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Why do leave voters keep saying the EU is undemocratic? Watch

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    (Original post by JamesN88)
    And the Parliament can block every single proposal and bring the whole system to a standstill if they choose to. They don't. The Commission only exists with the consent of the Parliament.
    You really think the psychology works like that?

    And that would require unity and collaboration between representatives / MEPs. You really expect too much of people in this regard.

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    (Original post by XcitingStuart)
    1a) The UK only has 73 MEPs.
    1b) There are altogether 751 MEPs.
    1c) The UK only has 9.72% of the voting power. (73 / 751 x 100)
    1d) The UK population constitutes 12.74% of the EU population.

    Source 1, 2 & 3

    2a) MEPs can't repeal or amend legislation.
    2b) MEPs can't propose legislation; MEPs don't have the right to legislative initiative.
    2c) The EC has one member per member state, but each member is bound by oath to represent the interest of the EU; not its state.
    2d) On the premise that the UK's European Commissioner represented the UK's interest (which it doesn't), that's not representative for the UK's population size.

    Seemingly possible counter-arguments...
    1) The UK has an unelected monarchy, and laws require Royal Assent.
    2) The UK has an unelected House of Lords.
    3) The UK has low turnout rates for MEPs.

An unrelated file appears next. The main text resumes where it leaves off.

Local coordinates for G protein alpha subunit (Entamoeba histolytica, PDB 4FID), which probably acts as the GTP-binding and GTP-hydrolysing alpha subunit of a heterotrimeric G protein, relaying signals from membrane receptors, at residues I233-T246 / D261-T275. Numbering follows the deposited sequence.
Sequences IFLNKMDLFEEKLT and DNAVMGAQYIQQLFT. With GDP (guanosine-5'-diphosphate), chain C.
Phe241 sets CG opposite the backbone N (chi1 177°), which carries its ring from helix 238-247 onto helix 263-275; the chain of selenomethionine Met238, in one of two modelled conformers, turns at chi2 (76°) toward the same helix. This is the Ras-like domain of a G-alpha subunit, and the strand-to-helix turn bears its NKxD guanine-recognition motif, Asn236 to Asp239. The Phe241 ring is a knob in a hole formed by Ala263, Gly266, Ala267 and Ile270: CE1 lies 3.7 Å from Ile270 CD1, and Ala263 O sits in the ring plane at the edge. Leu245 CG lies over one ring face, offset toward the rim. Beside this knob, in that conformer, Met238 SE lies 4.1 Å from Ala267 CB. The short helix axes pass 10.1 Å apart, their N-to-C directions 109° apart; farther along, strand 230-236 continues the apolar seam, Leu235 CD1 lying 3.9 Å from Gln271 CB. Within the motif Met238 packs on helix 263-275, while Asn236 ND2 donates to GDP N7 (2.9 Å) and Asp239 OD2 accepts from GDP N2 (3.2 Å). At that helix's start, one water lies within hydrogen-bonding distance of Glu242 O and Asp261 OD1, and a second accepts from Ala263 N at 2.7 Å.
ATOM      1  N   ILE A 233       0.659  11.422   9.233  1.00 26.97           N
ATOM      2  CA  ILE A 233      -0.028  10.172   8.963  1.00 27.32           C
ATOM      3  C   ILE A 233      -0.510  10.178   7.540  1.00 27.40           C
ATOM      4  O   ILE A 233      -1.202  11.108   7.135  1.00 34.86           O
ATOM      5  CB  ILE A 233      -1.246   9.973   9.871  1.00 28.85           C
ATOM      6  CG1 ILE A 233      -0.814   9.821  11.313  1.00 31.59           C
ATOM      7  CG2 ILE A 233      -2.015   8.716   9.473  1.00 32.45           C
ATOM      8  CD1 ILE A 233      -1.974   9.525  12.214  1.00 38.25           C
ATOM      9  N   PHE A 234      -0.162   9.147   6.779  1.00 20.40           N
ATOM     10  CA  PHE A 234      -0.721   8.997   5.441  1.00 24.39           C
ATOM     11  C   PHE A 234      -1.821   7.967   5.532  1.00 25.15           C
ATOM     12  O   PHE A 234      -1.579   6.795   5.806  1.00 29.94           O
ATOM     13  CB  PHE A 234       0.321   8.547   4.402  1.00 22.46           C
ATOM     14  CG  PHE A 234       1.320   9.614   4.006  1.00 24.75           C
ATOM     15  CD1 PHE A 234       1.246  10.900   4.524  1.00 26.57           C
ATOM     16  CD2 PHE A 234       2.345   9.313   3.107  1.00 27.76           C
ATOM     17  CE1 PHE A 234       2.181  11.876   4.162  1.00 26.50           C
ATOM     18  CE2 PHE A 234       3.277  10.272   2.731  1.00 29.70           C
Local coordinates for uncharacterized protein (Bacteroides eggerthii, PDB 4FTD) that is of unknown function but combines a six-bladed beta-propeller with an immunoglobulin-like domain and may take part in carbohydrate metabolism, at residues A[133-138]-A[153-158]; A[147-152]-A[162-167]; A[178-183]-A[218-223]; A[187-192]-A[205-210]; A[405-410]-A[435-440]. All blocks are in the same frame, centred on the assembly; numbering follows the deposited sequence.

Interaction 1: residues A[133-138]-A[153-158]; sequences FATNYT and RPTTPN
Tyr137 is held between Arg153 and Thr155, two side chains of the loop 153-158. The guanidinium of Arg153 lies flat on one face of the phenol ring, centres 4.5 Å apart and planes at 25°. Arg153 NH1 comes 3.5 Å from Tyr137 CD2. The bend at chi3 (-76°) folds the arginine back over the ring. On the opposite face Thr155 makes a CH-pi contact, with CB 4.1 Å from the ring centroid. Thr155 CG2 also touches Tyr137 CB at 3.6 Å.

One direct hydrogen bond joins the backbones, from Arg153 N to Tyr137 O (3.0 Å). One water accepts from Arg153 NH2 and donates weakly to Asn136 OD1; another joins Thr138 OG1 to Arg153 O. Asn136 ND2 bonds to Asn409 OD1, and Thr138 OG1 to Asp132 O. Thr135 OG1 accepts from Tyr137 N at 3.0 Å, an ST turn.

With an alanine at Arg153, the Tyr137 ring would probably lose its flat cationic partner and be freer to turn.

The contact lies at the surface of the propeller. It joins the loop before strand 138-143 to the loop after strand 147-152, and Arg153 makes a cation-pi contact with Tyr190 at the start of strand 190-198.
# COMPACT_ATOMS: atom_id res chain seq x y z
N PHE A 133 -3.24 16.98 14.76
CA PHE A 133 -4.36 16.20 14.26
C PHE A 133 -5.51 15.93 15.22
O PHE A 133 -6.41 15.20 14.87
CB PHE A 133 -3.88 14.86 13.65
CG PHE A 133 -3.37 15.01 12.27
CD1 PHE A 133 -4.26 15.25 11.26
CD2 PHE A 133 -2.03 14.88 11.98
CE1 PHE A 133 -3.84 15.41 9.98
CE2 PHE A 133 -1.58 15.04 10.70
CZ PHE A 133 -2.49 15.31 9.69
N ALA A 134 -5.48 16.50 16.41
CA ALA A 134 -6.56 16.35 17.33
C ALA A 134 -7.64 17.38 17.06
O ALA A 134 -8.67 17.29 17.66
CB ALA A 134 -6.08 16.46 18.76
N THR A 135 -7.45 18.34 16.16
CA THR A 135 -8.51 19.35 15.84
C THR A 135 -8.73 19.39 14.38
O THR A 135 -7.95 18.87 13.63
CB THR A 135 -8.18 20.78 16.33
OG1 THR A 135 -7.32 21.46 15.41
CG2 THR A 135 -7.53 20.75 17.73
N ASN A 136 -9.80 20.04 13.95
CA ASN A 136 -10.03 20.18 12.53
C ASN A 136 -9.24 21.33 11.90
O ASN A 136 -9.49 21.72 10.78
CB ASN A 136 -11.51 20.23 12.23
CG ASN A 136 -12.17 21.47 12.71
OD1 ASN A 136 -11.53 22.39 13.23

Criticism of those seemingly possible counter-arguments...
    1) Royal Assent has a track record of just being a formality.
    2) The House of Lords can only delay non-finance-related legislation for up to a year. The House of Lords is a revision chamber, and the UK has more pressing concerns about its quite democratic system.
    3) I acknowledge that the UK would have more influence if turnout rates were higher, but that doesn't discount the democratic deficit in the EU. (I hope I've used the phrase "democratic deficit" in the correct context here.)

    Feel free to dispute what I said.

    Inb4 you used Wikipedia as a source?
    Inb4 it doesn't matter

    If you think democracy doesn't matter, where hast thou principles!?!?
    I would add that when we joined, our MEP's made up like 19% of the vote ... We have grown bigger and stronger compared to most EU countries yet our say has more than halved... and will continue to erode as new countries join
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    (Original post by XcitingStuart)
    You really think the psychology works like that?

    And that would require unity and collaboration between representatives / MEPs. You really expect too much of people in this regard.

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    Not in reality. It was in response to the point made that the Commission has no obligation to listen to the Parliament highlighting that it works both ways. I hope if we remain that the knock-on effect of the referendum is to increase the vote at European Elections, if anything affects our influence then it's this. The problem at the moment is that only UKIP voters turn out in full and their MEP's don't fully participate.